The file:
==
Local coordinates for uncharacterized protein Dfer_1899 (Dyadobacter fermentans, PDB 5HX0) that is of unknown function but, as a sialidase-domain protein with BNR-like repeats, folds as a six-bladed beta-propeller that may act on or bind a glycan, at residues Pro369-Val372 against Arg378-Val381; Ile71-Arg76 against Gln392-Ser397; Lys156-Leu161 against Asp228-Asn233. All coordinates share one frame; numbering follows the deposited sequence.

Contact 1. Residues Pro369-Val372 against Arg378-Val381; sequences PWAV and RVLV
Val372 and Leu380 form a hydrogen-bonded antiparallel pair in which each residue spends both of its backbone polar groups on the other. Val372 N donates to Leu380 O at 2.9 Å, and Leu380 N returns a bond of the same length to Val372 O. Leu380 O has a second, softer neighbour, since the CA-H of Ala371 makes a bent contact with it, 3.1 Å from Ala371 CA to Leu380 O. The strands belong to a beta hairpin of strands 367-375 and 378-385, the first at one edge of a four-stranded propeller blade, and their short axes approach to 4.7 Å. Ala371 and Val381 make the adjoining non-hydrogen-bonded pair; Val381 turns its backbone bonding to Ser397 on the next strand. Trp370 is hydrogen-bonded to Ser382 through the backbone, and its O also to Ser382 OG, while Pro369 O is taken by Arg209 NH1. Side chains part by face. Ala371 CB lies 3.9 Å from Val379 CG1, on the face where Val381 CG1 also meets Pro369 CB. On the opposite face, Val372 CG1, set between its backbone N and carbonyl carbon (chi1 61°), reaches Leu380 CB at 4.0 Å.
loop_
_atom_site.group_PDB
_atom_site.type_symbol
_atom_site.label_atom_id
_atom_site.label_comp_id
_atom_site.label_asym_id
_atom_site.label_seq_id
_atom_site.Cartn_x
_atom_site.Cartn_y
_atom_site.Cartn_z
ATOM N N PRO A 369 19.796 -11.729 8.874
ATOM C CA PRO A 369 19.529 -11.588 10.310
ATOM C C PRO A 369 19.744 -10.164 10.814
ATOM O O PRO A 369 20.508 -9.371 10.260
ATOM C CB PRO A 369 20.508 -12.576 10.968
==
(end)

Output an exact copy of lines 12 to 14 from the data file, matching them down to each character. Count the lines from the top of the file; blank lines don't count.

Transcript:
_atom_site.Cartn_y
_atom_site.Cartn_z
ATOM N N PRO A 369 19.796 -11.729 8.874